The problem with narratives about Donald Trump is that we never have any idea which of them is true until after some kind of major damage has been done; we can then look back and see what his motivations were in taking a particular action (or not taking one), or in his interactions with certain people, or really almost anything. And the reason for that is simple — he has no moral or political center.
There is no analysis that points at Trump’s actions as having been predictable in any way other than to say “he will say something self-aggrandizing” or “he will continue to be racist.” Only past behavior can inform predictions of future behavior, but Trump, being directionless except “up,” doesn’t fit that axiom.
The same thing cannot be said about most politicians, and that’s what most Trump supporters will tell you they like about their President — that he’s not like most politicians. True to form, the things he’s done that are unprecedented, his supporters are unfazed by: They have celebrated his hypocrisy and “rules for thee, not me” attitude; they have poo-pooed serious and credible allegations of abuse by Trump against women, employees, and even family; they continue to willfully ignore the blatant obstruction of justice he commits regularly.
He’s basically the anti-John McCain.
With a long-form piece out in the Atlantic about McCain’s refusal to allow Paul Manafort, who would later on become Trump’s campaign manager and even later on become a convicted felon, to run the 2008 Republican National Convention — the show at which the Arizona Senator was the star — a picture begins to take shape around how a man like Manafort might have connected McCain and Trump long before The Donald famously insulted the Vietnam veteran’s military service.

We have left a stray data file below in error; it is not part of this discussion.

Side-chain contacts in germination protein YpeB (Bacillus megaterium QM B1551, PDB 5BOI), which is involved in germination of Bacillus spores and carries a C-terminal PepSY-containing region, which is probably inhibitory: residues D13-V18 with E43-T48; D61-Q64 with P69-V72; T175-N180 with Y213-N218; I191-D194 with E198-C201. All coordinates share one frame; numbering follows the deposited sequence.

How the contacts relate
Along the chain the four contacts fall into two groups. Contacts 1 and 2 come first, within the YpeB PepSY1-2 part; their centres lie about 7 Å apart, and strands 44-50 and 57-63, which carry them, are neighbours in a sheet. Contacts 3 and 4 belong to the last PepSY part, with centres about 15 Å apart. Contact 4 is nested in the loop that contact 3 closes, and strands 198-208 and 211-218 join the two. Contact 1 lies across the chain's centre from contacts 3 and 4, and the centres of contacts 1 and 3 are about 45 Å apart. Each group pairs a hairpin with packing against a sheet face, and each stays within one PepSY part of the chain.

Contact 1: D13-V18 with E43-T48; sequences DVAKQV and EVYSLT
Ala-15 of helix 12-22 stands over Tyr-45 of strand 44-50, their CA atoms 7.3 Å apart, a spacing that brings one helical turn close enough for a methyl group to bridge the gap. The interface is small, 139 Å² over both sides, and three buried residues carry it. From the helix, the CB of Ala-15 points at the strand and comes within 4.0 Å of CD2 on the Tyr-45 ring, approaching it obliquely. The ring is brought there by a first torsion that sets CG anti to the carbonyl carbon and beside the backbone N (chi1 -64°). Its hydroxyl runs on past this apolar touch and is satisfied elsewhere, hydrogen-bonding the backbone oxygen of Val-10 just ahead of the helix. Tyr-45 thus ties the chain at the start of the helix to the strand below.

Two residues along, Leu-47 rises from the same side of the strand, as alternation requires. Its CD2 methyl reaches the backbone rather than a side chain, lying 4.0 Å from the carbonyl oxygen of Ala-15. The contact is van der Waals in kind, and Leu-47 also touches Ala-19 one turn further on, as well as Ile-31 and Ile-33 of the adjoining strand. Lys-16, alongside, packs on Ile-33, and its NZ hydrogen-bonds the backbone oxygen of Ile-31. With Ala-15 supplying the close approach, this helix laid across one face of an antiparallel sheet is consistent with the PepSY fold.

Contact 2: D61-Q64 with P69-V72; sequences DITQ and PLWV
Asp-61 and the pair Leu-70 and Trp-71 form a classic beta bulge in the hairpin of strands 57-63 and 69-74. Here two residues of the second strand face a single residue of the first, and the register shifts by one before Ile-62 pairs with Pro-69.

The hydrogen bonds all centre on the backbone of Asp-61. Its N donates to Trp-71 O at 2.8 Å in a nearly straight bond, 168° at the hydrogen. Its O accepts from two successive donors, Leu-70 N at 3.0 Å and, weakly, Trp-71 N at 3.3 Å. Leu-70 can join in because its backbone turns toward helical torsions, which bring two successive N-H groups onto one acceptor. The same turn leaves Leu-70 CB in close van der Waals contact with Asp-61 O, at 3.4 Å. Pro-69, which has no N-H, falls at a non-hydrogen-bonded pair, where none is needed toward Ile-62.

Manafort, you see, was the business partner of a man named Rick Davis — who ran McCain’s presidential campaign. And we’re not talking about a couple of deals they did together, this was a lobbying firm literally called Davis Manafort, and both men had been stout loyalists to McCain.
Until John McCain told them they needed to cut their unsavory ties with Russia if they wanted to continue to work in and earn favor in Washington, D.C.
Manafort, as we all now know, did not even remotely cut ties with Russia. In fact, he strengthened them and used them to get himself a job on another high profile campaign.
Trump may have thought with their prior association that McCain would be an ally of Manafort’s and by extension, of his own. But Manafort pretty famously holds grudges, and no doubt took the Senator’s slight from 2008 as baggage with him into 2015 and 2016, even perhaps whispering against McCain early enough in the campaign process that Donald Trump would take a chance on insulting a bona fide war hero on the campaign trail.
But an affront to one of Trump’s underlings would surely not offend the future American despot enough to risk significant political capital with veterans and military supporters by dissing John McCain over his POW status. Trump’s deep ties to Russia would of course put him at odds with a lawmaker whose passion was for democracy, not for power grabs.
And McCain’s dedication to the rule of law is what drove him to former FBI Director James Comey’s office on December 9, 2016, to personally hand-deliver a pretty important document to the man Trump would fire over it exactly 5 months later to the very day: The famed Steele Dossier. John McCain handed that file to the FBI himself.
It’s likely the reason Trump did not attend McCain’s funeral — he is, perhaps, haunted by that moment.
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